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Originally posted by Toromos
I think this study is a bit disingenuous. Dickens is not a great stylist. He was a great storyteller and social commentator. He created vivid characters and put them through awful situations to see them prevail. But his "style" was very typical of his time, and so many writers are going to share that style.


Was not Bulwer a great story-teller and social commentator?

"Of course, the method used in this investigation has limitations. A novel is characterized not just by its prose style, but also by its plot and characters. The method compares only prose styles. Note, however, that the Bulwer-Lytton quotation, used as an epigraph for the wretched writing contest [3] is just as long as those used in the quiz. At the very least results of the quiz show that the contest could well be named after Dickens. In addition, in a related experiment, publishers had rejected Booker prize-winning novels submitted as works by aspiring authors [5]. The publishers were given the whole chapters of the books, not just paragraphs, but still failed to spot great prose."

arxiv.org...



posted on May, 8 2013 @ 01:52 PM
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It's interesting for sure, idiom can ruin things for some modern readers, though i suspect re Dickens (whom i have never read ) is that the overall story (rather than isolated paragraphs) is where the quality starts to show.

However i love literature, and read many greek and roman authors, be they history or story and thoroughly enjoy them - re-reading some many times. Yet i have read both Sir Walter Scott and Thackeray and ended up trudging through them and not enjoying them at all simply due to the style, despite there being some fantastic stories and characters present... the difference being that the ancient classics have benefitted from modern translations - i cant help but feel though, that re-writing/transliterating Dickens or Scott in a modern idiom would be cringe-worthy and quite wrong though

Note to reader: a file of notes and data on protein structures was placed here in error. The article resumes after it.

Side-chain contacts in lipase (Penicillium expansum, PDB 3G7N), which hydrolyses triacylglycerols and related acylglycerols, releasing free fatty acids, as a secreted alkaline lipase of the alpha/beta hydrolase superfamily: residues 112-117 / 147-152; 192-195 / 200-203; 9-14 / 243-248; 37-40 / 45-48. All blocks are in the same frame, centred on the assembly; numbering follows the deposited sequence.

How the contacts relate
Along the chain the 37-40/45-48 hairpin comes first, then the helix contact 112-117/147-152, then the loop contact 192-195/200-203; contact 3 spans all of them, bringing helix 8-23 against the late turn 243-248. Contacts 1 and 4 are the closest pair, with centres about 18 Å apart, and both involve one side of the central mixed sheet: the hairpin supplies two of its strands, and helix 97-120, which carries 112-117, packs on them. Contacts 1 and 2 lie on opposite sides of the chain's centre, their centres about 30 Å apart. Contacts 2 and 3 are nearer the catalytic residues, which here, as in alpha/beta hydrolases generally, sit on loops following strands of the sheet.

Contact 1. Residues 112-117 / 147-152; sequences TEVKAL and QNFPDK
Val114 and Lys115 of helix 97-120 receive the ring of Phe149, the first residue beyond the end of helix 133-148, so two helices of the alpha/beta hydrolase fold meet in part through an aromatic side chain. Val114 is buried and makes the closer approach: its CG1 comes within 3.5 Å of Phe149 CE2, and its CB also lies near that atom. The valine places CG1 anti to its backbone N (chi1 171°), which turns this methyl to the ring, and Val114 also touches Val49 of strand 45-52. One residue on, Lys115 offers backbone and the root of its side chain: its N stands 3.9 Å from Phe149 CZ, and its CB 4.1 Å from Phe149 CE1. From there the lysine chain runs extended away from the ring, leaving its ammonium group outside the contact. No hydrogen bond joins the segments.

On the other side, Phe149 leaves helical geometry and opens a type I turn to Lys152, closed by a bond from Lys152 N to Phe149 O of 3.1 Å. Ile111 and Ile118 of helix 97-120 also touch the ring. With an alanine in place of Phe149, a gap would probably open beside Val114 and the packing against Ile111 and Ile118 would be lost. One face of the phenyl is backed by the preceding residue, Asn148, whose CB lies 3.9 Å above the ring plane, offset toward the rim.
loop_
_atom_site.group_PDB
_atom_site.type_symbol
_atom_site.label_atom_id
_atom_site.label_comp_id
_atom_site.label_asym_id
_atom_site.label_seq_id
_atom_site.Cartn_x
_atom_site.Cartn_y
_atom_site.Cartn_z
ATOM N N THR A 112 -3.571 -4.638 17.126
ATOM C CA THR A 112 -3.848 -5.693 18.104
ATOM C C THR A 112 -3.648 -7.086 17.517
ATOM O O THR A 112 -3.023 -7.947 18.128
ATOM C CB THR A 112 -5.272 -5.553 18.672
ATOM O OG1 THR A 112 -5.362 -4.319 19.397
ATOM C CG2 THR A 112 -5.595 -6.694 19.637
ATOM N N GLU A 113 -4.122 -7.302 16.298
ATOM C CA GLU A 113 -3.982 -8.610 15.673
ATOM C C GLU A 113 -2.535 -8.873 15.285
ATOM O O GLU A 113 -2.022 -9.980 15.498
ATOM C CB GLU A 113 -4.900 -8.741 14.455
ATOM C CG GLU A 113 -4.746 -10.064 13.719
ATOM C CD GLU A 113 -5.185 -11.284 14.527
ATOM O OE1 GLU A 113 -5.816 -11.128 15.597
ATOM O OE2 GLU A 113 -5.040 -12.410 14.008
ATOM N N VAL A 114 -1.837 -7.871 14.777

edit on 8-5-2013 by skalla because: typos, clarity



posted on May, 8 2013 @ 02:20 PM
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Originally posted by simus
Was not Bulwer a great story-teller and social commentator?


I have no idea. I've never read him. My point was that if you're being asked to compare the literary style of two authors, with passages taken at random and anonymized, it could be very hard to distinguish if they share the same archetypal style of their time.

Some authors are easy to distinguish. If you put together texts of William Faulkner and Ernest Hemingway, they are both so markedly different even someone who has never read either author would be able to distinguish them. Other authors are not so easy. It becomes much easier if you have an algorithm that can measure certain things such as sentence length, vocabulary used, syntactical structure, etc., which is what the authors of the study have.



posted on May, 10 2013 @ 04:48 PM
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Originally posted by Toromos
My point was that if you're being asked to compare the literary style of two authors, with passages taken at random and anonymized, it could be very hard to distinguish if they share the same archetypal style of their time.

So it is the style of the time what they ridicule Bulwer for?


Originally posted by Toromos If you put together texts of William Faulkner and Ernest Hemingway, they are both so markedly different even someone who has never read either author would be able to distinguish them.

It is more difficult to tell Faulkner from machine translation.